Putting it simply, sales enablement is the process of giving sales teams the resources, guidance, time, and information they need in order to do their jobs more efficiently and effectively. If you hear the Head of Sales pushing their team to book more demos, offer to ensure forms for gated content or events include an email address and use-case field. Or perhaps they have a final demo with the prospect’s C-Suite team next week — find out the company’s sector, and share your top-performing content pieces with the team.
Being proactive will do wonders for building trust between your teams, and incentivize sales to give you more of the information you need to generate leads.
Develop a demand generation strategy
It’s easy to get lost in the endless ways you can use digital marketing to drive leads. The benefit of optimizing your marketing-sales strategy is the opportunity to be more responsive to the content your audience is looking for. In other words, you don’t have to choose between marketing and sales, after all!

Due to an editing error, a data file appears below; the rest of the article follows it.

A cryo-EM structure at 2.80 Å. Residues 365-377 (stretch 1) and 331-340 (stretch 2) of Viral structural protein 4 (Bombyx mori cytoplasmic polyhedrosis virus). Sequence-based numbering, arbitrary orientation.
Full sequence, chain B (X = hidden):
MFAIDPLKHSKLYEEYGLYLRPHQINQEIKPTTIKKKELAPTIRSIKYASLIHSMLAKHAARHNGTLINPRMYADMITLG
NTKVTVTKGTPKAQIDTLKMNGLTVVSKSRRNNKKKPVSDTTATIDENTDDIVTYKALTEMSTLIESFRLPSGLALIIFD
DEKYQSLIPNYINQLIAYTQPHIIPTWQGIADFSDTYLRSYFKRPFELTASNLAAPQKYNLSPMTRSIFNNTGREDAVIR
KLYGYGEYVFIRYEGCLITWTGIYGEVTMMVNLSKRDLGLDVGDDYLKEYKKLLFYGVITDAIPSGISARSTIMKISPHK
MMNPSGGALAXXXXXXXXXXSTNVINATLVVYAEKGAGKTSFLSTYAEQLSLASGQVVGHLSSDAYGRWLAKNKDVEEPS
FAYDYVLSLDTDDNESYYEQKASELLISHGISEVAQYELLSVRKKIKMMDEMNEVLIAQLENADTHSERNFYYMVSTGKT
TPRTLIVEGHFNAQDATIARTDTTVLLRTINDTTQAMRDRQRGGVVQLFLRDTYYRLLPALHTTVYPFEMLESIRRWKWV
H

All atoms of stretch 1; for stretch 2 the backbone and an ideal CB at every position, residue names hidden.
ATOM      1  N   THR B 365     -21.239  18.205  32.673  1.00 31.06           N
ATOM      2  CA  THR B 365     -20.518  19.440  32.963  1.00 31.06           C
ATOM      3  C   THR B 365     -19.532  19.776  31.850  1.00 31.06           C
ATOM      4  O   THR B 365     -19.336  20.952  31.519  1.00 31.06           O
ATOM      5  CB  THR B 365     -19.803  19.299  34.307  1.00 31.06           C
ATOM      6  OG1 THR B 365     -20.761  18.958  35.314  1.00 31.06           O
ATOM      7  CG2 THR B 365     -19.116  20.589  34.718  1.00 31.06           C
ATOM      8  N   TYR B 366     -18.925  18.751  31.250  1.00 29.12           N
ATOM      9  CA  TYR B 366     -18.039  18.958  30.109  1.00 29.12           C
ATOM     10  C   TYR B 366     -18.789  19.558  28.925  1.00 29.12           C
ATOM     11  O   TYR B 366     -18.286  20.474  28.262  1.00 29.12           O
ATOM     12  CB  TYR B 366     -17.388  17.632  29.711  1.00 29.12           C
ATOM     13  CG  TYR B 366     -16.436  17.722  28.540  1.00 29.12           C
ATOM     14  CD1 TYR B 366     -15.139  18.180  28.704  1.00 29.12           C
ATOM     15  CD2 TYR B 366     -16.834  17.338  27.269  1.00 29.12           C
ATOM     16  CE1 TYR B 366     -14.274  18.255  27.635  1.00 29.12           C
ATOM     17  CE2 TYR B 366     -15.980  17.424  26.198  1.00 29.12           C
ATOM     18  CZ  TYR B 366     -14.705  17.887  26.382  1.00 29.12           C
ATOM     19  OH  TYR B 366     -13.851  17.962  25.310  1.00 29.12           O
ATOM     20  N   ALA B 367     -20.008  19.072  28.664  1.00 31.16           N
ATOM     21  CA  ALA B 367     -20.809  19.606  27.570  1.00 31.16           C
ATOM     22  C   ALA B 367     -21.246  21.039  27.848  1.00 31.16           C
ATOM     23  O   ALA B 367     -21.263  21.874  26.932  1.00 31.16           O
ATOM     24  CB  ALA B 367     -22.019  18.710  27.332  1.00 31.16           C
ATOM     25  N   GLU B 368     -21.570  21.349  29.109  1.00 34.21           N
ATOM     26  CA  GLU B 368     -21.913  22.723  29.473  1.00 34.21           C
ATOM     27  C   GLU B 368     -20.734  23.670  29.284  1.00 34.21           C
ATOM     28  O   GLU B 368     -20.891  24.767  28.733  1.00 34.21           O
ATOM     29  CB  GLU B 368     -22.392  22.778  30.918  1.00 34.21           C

Enter, the ‘demand generation strategy’ — an integrated sales and marketing framework for relieving pain points in your lead generation strategy (yes, even ones you didn’t know you had).
How does demand generation work?
Let’s look at an example. Our client 3CLogic has a powerful voice-enabled self-service solution for contact centers. They chose to work with us to enhance their lead generation strategy.
Our team successfully:
- Looked at their entire sales funnel
- Interviewed sales and marketing
- Reviewed patterns in their shared CRM
And we realized together that their top and middle-of-funnel prospects did not understand just how attainable digital transformation is for their system of record.
The solution? We created a campaign around their case study with WellStar Health System that outlines a high-level understanding of the value of voice-enabled technology — rather than getting lost in specific functionality.
With ads, email nurturing, and social media, over 50% of their marketing leads for the quarter came from this piece. Results!
At the end of the day, don’t forget to acknowledge your wins together, just as much as you convalesce over lost leads. With these tips, sales leaders at your company will be hyping your team up in no time!
We know Michael Scott would approve.